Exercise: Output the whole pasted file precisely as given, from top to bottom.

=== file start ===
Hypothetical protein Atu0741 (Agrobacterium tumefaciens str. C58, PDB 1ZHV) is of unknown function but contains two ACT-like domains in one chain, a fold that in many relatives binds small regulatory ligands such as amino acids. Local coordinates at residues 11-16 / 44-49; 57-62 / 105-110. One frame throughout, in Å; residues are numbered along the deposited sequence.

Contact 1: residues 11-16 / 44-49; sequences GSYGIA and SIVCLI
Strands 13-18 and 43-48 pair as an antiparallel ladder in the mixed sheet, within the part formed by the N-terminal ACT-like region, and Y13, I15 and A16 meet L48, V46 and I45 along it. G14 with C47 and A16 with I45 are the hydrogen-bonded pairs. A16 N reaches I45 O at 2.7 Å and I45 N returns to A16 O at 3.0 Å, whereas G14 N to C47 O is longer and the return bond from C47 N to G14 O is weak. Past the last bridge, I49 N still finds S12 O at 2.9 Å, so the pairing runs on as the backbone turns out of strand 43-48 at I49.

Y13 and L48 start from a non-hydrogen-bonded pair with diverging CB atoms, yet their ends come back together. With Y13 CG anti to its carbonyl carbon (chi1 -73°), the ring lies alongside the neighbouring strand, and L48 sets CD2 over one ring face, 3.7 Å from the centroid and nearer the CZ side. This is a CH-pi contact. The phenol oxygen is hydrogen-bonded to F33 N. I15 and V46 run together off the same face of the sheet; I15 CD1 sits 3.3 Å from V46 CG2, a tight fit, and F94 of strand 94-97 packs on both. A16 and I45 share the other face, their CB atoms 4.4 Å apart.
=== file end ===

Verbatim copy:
Hypothetical protein Atu0741 (Agrobacterium tumefaciens str. C58, PDB 1ZHV) is of unknown function but contains two ACT-like domains in one chain, a fold that in many relatives binds small regulatory ligands such as amino acids. Local coordinates at residues 11-16 / 44-49; 57-62 / 105-110. One frame throughout, in Å; residues are numbered along the deposited sequence.

Contact 1: residues 11-16 / 44-49; sequences GSYGIA and SIVCLI
Strands 13-18 and 43-48 pair as an antiparallel ladder in the mixed sheet, within the part formed by the N-terminal ACT-like region, and Y13, I15 and A16 meet L48, V46 and I45 along it. G14 with C47 and A16 with I45 are the hydrogen-bonded pairs. A16 N reaches I45 O at 2.7 Å and I45 N returns to A16 O at 3.0 Å, whereas G14 N to C47 O is longer and the return bond from C47 N to G14 O is weak. Past the last bridge, I49 N still finds S12 O at 2.9 Å, so the pairing runs on as the backbone turns out of strand 43-48 at I49.

Y13 and L48 start from a non-hydrogen-bonded pair with diverging CB atoms, yet their ends come back together. With Y13 CG anti to its carbonyl carbon (chi1 -73°), the ring lies alongside the neighbouring strand, and L48 sets CD2 over one ring face, 3.7 Å from the centroid and nearer the CZ side. This is a CH-pi contact. The phenol oxygen is hydrogen-bonded to F33 N. I15 and V46 run together off the same face of the sheet; I15 CD1 sits 3.3 Å from V46 CG2, a tight fit, and F94 of strand 94-97 packs on both. A16 and I45 share the other face, their CB atoms 4.4 Å apart.